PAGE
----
Fiery the angels fell; slow thunder rolled around their shores, burning with the fires of Orc.' Whether in recent popular culture, or back across countless centuries, angels have perpetually enthralled, mystified and even terrified us. 'Every single angel is terrible,' wrote the German Romantic poet Rilke: 'and so I hold myself back from the dark bird-cry of my anguished sobbing.' For some in the sceptical, post-Enlightenment West, angels may be no more than metaphors: poetic devices to convey, at least for those with a religious sensibility, an active divine interest in creation. But for others, angels are absolutely real beings: manifestations of cosmic power and energy with the capacity either to enlighten or annihilate those whose awestruck paths they cross.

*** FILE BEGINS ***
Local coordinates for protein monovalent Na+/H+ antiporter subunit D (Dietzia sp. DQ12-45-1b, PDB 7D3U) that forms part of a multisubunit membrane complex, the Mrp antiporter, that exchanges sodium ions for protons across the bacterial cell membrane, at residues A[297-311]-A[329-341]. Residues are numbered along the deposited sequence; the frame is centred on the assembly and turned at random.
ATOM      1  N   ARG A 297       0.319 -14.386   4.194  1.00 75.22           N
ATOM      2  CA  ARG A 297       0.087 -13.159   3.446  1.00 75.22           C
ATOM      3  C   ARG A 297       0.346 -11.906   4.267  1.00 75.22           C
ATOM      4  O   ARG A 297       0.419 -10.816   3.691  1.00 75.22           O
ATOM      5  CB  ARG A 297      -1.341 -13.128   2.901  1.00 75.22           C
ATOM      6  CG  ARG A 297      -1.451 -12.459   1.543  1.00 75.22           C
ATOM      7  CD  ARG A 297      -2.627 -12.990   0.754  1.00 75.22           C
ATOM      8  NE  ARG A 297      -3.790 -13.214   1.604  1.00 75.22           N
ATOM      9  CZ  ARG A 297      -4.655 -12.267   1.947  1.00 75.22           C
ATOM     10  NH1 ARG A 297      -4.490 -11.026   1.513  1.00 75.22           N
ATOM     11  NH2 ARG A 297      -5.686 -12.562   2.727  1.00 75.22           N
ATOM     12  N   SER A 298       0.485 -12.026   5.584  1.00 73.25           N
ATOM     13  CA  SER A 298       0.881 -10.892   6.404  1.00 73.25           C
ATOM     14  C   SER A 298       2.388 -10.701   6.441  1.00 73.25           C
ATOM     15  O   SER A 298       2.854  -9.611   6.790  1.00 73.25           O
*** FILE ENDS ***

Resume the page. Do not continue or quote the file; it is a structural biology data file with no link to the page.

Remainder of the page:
Valery Rees here offers the first comprehensive history of these beautiful, enigmatic and sometimes dangerous beings, whose existence and actions have been charted across the eons of time and civilizations. From the ancient Sumerian and Akkadian winged figures, to Egyptian representations of Ma'at, Persian genii, Arab djinn, biblical cherubim, daemons of Hermes Trismegistus and Milton's defiant fallen angels, From Gabriel to Lucifer reveals a mesmerising trajectory of angelic belief. Whether exploring the feverish visions of Ezekiel and biblical cherubim; the Islamic archangels Jibra'il, Azra'il, Mika'il and Israfil; the austere and haunting icons of Andrei Rublev; or Wim Wenders' Wings of Desire, and the more benign idea of the ever-watchful guardian angel, the author shows that the very ubiquity of these implacable celestial messengers reveal something fundamental, if not about God and the devil, then about ourselves: our perennial preoccupation withhow to depict the transcendent.